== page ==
This is a home away from home, a place of solace, sharing selected poetry, Art, Snap Shots of history and more.

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Black History (Snap Shots)

Black Is Beautiful

Odd feet
Proud and bold
Take your stand
On the cold
Floor of success
You made it through that
Segregated door
The bar is open
Not two but one
This day has just begun
Black is beautiful
Held high
No straightening comb
No creams to buy
Bleach not
Thy tone to honey skin
Ebony’s day
Shall now begin
Black is beautiful
A term
Long held
Men like Rock
The proverbial spell
No paper bag
Shall set the tone
No longer

Written by: Melvina Germain

Inspired by: John Rock & Black Is Beautiful

Afros, locks and naturals – all symbols of a powerful movement that began with the word of John S. Rock, an African-American abolitionist who was the first black person to be admitted to the bar of the Supreme Court of the United States. Rock would paraphrase the term “Black is Beautiful” during a speech back in 1858.
Some 100 years later, African Americans would begin a movement illustrating Rock’s words, which encouraged men and women to stop straightening their hair and attempting to lighten or bleach their skin with creams.
The Black is Beautiful movement became the most prominent in the writings of author Steve Biko in his book, the “Black Consciousness Movement” in South Africa. The book and the movement aimed to dispel the notion in many world cultures that black people’s natural features such as skin color, facial features and hair are inherently ugly. It was meant to dispel the stigma of internalized racism, which caused such things as “paper bag parties” in the black community, where only those with a skin color lighter than a brown paper bag were permitted.
The idea of Black is Beautiful led to the Black nationalist and Uhuru movement of the 60’s and 70’s where the world would be introduced to legends like Malcolm X, Frantz Fanon, Marcus Garvey and Elijah Muhammad. By 1969, there were black characters on 21 primetime television shows.black-is-beautifulBlack History Month, happens every year in the month of February. I believe Black History should be everyday. There is so much to learn, we need more that one month per year to focus on Black History. Everyday, find something new to focus on, learn it and file in your brain and teach others, black and white. We have much to be proud of, we know those that went before us suffered much and they should not be forgotten. We need to know who we are and to love our ancestry, we have many stories to tell.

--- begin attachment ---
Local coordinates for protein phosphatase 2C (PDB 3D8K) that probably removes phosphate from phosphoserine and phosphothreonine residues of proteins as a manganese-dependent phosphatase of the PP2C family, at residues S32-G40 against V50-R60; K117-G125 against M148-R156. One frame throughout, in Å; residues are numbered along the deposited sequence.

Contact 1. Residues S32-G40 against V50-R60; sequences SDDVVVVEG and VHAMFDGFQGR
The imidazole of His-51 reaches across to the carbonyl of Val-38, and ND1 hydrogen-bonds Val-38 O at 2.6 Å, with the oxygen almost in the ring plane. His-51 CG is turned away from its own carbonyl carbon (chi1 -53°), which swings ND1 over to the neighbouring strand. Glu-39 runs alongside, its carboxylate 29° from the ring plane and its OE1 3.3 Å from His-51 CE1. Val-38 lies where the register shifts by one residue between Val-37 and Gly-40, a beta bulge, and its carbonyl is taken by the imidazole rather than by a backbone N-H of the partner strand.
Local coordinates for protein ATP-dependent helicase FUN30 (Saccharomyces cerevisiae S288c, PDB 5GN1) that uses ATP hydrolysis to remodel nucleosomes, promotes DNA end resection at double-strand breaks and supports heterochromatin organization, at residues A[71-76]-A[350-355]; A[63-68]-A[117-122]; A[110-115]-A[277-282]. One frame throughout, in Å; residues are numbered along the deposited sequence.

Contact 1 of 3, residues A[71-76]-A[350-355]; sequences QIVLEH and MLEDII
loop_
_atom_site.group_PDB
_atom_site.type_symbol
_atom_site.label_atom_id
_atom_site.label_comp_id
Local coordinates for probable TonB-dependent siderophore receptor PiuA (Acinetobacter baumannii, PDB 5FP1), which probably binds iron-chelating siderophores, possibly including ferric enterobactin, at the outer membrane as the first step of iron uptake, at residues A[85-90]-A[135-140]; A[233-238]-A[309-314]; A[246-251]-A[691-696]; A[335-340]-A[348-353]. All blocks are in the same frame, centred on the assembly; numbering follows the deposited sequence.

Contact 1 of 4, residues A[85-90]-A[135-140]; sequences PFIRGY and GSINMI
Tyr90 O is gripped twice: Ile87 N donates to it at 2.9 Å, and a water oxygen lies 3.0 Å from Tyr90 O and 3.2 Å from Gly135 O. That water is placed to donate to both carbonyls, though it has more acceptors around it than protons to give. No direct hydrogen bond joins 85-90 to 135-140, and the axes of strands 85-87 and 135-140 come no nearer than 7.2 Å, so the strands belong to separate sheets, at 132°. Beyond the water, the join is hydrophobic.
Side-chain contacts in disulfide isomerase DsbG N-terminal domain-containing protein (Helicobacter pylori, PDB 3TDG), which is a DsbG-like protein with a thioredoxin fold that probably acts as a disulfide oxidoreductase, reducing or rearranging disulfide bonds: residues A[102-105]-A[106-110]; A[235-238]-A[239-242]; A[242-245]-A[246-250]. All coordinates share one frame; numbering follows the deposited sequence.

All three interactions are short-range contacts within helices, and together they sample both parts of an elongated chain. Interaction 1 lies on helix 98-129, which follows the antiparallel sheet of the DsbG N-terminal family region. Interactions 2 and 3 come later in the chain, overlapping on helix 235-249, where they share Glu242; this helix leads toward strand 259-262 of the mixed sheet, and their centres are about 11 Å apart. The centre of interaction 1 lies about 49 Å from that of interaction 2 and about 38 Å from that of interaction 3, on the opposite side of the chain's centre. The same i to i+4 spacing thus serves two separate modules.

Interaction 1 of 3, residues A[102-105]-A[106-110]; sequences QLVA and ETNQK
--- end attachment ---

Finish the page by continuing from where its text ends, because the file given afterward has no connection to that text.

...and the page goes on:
One of the main illustrations of the Black is Beautiful movement was the Don Cornelius’ 1969 creation of Soul Train. With a full African American cast of dancers and advertisers targeting the Black is Beautiful movement, Soul Train was the first and largest outreach to the black community that glamorized the physical diversities of Black America. The legacy lasted for three decades on television.

The Moors

The Moors….One of my favorite subjects. The Moors are African people, who are most famous for venturing into Spain and many parts of Europe, deposing of tyranical barbarians, helping to reestablish civilization among the europeans, the importing of their great knowledge, resources and advances, their influence on art, music, and acedemic/philosophical thought, their establishment of the first universities, and leaving an indelible mark on the WORLD as a whole.

Now history or rather those who have hijacked history to tell, HIStory..have tried to cover the fact that the Moors were Black African people. These biased scholars and historical charlatans will use tactics such as, saying that the Moors were non-black Arabic people.

Now it is true that some Moors were Arabic, but first and foremost Arabs just like all other humans descend from Black African people and Arabic is orginally an African language. Furthermore, while there were a significant amount of Arabic Moors, most of the Moors were black Africans from the northern portions of Africa.

” Tarik, a great African chief, was given the rank of general in the Arab army and sent to raid Spain. On April 30, 711, Tarik landed on the Spanish Coast with 7,000 troops. His troops consisted of 300 Arabs and 6,700 native Africans (Moors). An ancient source, Ibn Husayn (ca. 950), recorded that these troops were “Sudanese”, an Arabic word for Black people.”

Another misconception is that all the Moors were of Islamic faith. Now truthfully many were, but its a little deeper than that.

The Prophet Muhammad established the religion of Islam; which was an amalgamation of various concepts and ideologies which was orginally established by Black Africans well over 10,000yrs before the rise of the hebrew and christian belief systems and indeed those systems were both loosely based on African Spirituality; and with his new religious concept Muhammed spread his message among the Arab world.

” Consumed with religious fervor, the Arabs sought to spread Islam and conquer the world. By 708, the Arabs had overrun North Africa.”